Cakes and Ale. Often, after the main activities of the ritual are done, food and drink is passed around the circle. This is a sharing and grounding time.

Why Rituals?

For Pagans, rituals are very meaningful because they mark or create change in the consciousness or life of the participants. The change can be something obvious, like the passing seasons, or it can be some inward transformation a person needs or desires to make.

Some people feel there is no need to go through the symbolic operations of a ritual in order to mark or create an important change. One can get married, for example, simply by filing the necessary paperwork. For most Pagans, however, having a ritual gives the occasion a deeper, richer, more symbolic and more spiritual impact on us. Rituals help us honor important times in life by making them special and richer.

Next Steps

While it's true that Paganism is usually more about practice than belief, there are some beliefs that are common to many Pagans and different from those of Christianity or secular culture. These are described in the next section,

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Copyright © 2008 Tom Waters

The Wheel of the Year

Here's a quick run-down of the eight sabbats:

Samhain (SAH-win) is the origin of modern Halloween. It marks the beginning of the Celtic year, and is a time to honor ancestors or commune with the spirits of those who have passed over. It is often celebrated on October 31, although the midpoint between the autumn equinox and winter solstice is closer to November 5.

Yule (YOOL) is the Pagan precursor to Christmas, marking the longest night of the year and the turning or rebirth of the Sun. The solstice is typically on or about December 21.

Imbolc (IM-olk or IM-bolk) is associated with the Celtic goddess Brigid (pronounced BREED), candles, milk (it occurs around the time the sheep begin to lactate), and finding hope in the cold of winter. The traditional date is February 2.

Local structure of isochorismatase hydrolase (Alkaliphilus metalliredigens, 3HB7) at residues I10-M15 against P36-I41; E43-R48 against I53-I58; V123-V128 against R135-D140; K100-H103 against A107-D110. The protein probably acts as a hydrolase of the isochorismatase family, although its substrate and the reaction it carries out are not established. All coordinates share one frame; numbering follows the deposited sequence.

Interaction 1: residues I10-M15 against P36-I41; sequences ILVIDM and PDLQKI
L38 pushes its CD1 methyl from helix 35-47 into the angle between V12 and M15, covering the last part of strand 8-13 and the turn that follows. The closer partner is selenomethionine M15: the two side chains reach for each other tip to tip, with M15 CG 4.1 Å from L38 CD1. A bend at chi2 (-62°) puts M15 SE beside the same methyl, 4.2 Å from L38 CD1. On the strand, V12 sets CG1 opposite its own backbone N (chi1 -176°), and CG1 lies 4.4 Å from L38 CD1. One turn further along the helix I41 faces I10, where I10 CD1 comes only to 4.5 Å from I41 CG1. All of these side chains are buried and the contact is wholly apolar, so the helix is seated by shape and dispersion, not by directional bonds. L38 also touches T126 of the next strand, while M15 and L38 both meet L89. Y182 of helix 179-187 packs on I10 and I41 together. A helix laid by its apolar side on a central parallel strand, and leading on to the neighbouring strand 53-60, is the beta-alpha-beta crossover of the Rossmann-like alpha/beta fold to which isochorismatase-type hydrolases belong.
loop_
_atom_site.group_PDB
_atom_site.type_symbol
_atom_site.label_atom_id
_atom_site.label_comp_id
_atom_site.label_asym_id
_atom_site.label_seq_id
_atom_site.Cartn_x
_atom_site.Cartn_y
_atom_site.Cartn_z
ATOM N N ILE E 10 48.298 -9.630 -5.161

Ostara (oh-STAR-a) is the spring equinox, on or about March 21. Ostara marks the first stirrings of life and fertility, and the balance of light and dark.

Beltane (BEL-tain) is the ancestor of modern May Day. Opposite the Wheel from Samhain, it is a celebration of life and sensuality. May 1 is traditional, May 5 is closer to the midpoint between equinox and solstice.

Litha (LEE-tha), the summer solstice, falls on or around June 21. There are not many consistent associations for this sabbat, which is often just a time to get together with friends and have an outdoor party.

Lughnassad (LOO-nah-sa) is the first harvest, associated with grain and bread and the Celtic god Lugh. The traditional date is August 2.

Mabon (MAH-bon), the autumn equinox, is the second harvest, on or about September 21.

Ritual Etiquette

What should you expect if you're invited to a Pagan ritual? Here's a quick crib sheet.

Dress. You may have heard about Pagans performing rituals nude, or wearing robes or strange costumes. In traditional Wicca, ritual participants are indeed normally skyclad (nude). As Paganism has become more mainstream, this practice has become less common, as has the alternative of wearing robes. Street clothes are now the norm for most Pagan events. If in doubt, ask.

The Circle. If the ritual involves a formal circle casting, participants are expected to respect the circle as a sacred boundary. Do not leave the circle or cross it without asking. For many groups, it is important that all movement inside the circle, either walking or passing objects from one person to another, be done clockwise. (The Wiccan term is deosil, pronounced JESS-il.) These rules are not always observed, but it doesn't hurt to remember them and act accordingly.

Call and Response. In Wicca, there are a few phrases that participants in a ritual generally repeat after they are spoken by the ritual leaders: blessed be, so mote it be, hail and farewell.

But I don't believe in this stuff! Don't worry, you're usually not expected to. Pagan rituals are not about changing anyone's belief system, they are about celebrating an important event or time. It's about participating in a shared activity, not ascribing to anything.

The Chalice. Often, during the "cakes and ale" part of a ritual, a chalice of wine or other beverage will be passed around the circle. If you don't want to drink from the cup after others have done so, don't drink alcohol, or have a cold and don't want to pass it on, it is usually just fine to simply raise the chalice as a symbolic gesture and pass it on.

Potluck. A potluck feast is often enjoyed following a ritual. Inquire about what you should bring.

Finally, don't be put off by the idea that everything has to be just so in a Pagan ritual. Most Pagans are very easy-going people, and are friendly and helpful to newcomers.